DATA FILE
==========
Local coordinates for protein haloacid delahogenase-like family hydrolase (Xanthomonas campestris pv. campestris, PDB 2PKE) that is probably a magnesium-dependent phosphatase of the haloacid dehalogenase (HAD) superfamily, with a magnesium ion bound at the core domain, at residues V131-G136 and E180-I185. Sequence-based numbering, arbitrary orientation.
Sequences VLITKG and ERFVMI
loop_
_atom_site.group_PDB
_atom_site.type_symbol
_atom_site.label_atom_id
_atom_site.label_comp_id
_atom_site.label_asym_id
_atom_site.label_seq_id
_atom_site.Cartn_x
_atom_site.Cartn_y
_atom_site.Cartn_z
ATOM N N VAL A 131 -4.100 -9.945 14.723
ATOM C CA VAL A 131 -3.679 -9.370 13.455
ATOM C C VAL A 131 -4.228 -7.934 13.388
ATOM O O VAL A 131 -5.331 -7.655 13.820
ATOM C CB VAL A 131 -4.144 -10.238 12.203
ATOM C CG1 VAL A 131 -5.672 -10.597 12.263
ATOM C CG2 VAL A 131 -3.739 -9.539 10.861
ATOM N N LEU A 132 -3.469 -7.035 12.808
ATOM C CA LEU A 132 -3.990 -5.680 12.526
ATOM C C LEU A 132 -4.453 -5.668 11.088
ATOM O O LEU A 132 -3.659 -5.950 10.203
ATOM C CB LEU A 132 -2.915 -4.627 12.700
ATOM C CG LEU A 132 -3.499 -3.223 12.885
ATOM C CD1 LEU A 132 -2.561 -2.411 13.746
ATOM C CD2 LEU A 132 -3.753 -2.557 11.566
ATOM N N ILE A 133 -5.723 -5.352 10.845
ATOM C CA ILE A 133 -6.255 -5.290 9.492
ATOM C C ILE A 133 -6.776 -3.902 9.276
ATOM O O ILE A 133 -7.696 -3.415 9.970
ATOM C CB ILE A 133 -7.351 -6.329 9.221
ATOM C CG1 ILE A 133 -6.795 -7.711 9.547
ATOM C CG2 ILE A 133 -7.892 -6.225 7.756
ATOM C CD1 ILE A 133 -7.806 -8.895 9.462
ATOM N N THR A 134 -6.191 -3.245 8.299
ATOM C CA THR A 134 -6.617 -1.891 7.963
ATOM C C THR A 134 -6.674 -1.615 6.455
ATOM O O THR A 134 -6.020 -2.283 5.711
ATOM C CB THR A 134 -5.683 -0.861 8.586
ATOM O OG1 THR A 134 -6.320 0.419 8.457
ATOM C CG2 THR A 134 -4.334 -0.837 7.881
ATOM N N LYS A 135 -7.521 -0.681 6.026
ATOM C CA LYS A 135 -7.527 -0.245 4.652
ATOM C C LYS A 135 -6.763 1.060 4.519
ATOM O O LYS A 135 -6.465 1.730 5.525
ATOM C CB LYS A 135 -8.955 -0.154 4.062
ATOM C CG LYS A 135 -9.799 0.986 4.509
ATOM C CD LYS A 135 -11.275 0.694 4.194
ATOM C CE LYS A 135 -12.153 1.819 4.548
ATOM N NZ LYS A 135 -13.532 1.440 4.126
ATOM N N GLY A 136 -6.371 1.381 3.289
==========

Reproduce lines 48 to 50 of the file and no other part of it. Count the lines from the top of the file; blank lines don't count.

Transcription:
ATOM C CG LYS A 135 -9.799 0.986 4.509
ATOM C CD LYS A 135 -11.275 0.694 4.194
ATOM C CE LYS A 135 -12.153 1.819 4.548